But Jan Brink steals the show with wins in the Grand Prix and Grand Prix freestyle.
Catherine Haddad was on a roll. One weekend before the Gothenburg CDI-W, at Neumünster (Germany), she and her 12-year-old Danish gelding Cadillac won the national Grand Prix and the Grand Prix Special. Then, in the Grand Prix at Gothenburg (Sweden), Feb. 18, the dark brown went even better, breaking 70 percent for the first time.
“I knew what I expected and I got it! It took a long time to develop Cadillac to this point. I rode him with a plan in my mind, and he fulfilled the expectations. He was fabulous in the Grand Prix. I never had a better feeling on him. We came very close to Jan Brink. I almost beat Jan Brink, and this in Sweden! Two judges—including a Swedish one—had me in first place! I am really excited about that!”
With 70.21 percent, Haddad and Cadillac, whom she bought as a 6-year-old, became runners-up in the Grand Prix behind Brink and Briar 899 (70.68%). Germany’s Ellen Schulten-Baumer placed third aboard Donatha S (69.36%).
But the next morning Haddad woke up terribly sick. “I don’t know if it was food poisoning, maybe it was just the flu. After eight hours, it calmed down, so I decided to perform in the World Cup freestyle in the evening. We would have had a good chance for one of the top places, but I felt so weak that I was only able to hold the reins. With Maximus it would not have been such a problem, but Cadillac still needs me in the freestyle.”
They started their test a little dis-organized, which was no surprise considering Haddad’s condition. With 71.35 percent they finished seventh, performing to music by Loreena McKinnet. “It is lyrical, beautiful music, which suits Cadillac, who is a very elegant horse,” said Haddad.
Fighting For The World Cup
After the World Cup qualifier at Neumünster, Haddad had been in seventh place in the Western European League, of which the top seven riders will qualify for the Rolex FEI World Cup Final. But at Gothenburg she had to let the three top-placed riders—Jan Brink, Minna Telde and Ellen Schulten-Baumer—as well as sixth-placed German rider Heike Kemmer, pass her. She dropped to 11th in the standings.
“Even with the 11th place I guess there is still a good possibility to be granted a wild card,” said Haddad.
She will bring both horses to the CDI-W ’s-Hertogenbosch (the Nether-lands) on March 19-22. If Haddad does qualify for the final, she does not know which horse she will choose. “Cadillac is the stronger performer in the Grand Prix, Maximus still in the freestyle. At Neumünster, it was the first time that the crowd reacted to the Gladiator music like they do in other countries. Maybe in Germany they do not understand the beginning of the music and that it is from the Gladiator movie, but the crowd at Neumünster cheered us enthusiastically.”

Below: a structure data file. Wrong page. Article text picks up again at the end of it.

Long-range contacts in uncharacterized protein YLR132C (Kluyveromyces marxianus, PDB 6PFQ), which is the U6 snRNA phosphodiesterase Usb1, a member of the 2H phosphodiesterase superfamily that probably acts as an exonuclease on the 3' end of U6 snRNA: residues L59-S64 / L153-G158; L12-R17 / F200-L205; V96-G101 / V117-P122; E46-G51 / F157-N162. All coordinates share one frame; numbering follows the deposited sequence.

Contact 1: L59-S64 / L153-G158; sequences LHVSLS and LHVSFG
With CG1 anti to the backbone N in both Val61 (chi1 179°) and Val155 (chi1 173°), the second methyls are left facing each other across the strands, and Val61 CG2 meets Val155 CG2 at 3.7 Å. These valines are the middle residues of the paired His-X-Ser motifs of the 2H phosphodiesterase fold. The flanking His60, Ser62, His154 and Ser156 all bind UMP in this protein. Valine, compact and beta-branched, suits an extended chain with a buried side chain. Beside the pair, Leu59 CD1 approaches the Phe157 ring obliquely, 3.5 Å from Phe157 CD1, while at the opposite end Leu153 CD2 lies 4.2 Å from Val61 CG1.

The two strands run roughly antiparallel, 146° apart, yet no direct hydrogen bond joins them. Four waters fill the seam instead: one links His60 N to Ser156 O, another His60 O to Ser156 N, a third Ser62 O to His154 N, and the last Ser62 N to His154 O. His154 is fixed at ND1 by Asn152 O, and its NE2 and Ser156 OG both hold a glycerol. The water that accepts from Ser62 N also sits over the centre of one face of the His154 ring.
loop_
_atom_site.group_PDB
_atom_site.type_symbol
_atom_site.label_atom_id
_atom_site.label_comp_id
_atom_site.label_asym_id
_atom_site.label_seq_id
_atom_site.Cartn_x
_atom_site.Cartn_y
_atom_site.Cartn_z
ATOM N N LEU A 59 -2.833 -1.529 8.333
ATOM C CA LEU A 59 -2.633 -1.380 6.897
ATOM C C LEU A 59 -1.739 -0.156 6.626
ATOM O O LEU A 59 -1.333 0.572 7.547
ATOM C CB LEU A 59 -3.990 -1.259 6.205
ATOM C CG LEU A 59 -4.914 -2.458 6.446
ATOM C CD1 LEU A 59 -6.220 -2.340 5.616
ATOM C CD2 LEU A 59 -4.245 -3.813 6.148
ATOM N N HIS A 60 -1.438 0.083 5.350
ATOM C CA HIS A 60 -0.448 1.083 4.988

A U.S. citizen running her own barn at Vechta in the north of Germany, Haddad is pleased with her new trainer situation. “After training 10 years with Rudolf Zeilinger, I have been training mainly on my own since January. Morten Thomsen from Denmark comes every eight weeks to my place, and Richard White, the partner and husband of Kyra Kyrklund, looks after me at horse shows, which is really helpful. I increased my technical knowledge working at home with Zeilinger, but he had no time at horse shows because of his many other obligations. This is a great development for me now to get support from Richard at the shows.”
Briar’s Swedish Farewell
Gothenburg, which has frequently hosted the FEI Dressage World Cup Final, was a regular qualifier for the first time this year and was advertised as the comeback of Anky van Grunsven’s Olympic and World Cup Champion Salinero. But one day before the show, van Grunsven had to withdraw due to back problems.
Gothenburg nevertheless had its special moment. The 11,227 spectators of the freestyle qualifier saw Brink and Briar as winners in their last performance on home grounds before the 18-year-old stallion competes in his last World Cup Final. With 77.20 percent they achieved their highest score this season. Brink had been determined to show his best possible performance on the celebrated Swedish stallion, with whom he has written Swedish dressage history over the past 10 years and won several team and individual medals in international championships.
“I felt emotional in a positive way,” said Brink. “Doing the last test ever in your own country is quite something. I was so inspired that I really did manage to make Briar go the extra mile! Briar still isn’t feeling old, and he could go on doing this for a longer time. But I have decided that this was to be his last show in Sweden. It’s wonderful that we managed to preserve the best for the end.”
And the Swedish audience honored them with standing ovations. His second-placed Swedish colleague, Minna Telde, debuted her new freestyle to a U2 medley for a score of 75.60 percent.
“I only got my music last Monday, and I was thrilled with Don Charly’s response to the music,” she said. “He responded better than I expected in doing the two-tempi and one-tempi changes right to the music.”
After Christmas she bought out the former owner of Don Charly, and now the 12-year-old gelding belongs to her. “Which is a very good feeling,” she admitted.
The 15 competitors in this year’s Western European League came from six nations, but eight of the competitors were from Sweden, which underlines the power of this dressage nation, which will be further enhanced by Germany’s top trainer Hubertus Schmidt as national Swedish coach.
Ground jury chairman Linda Zang of the United States commented: “It was really good sport. I enjoyed each minute. And the tension was right up until the end of the competition.”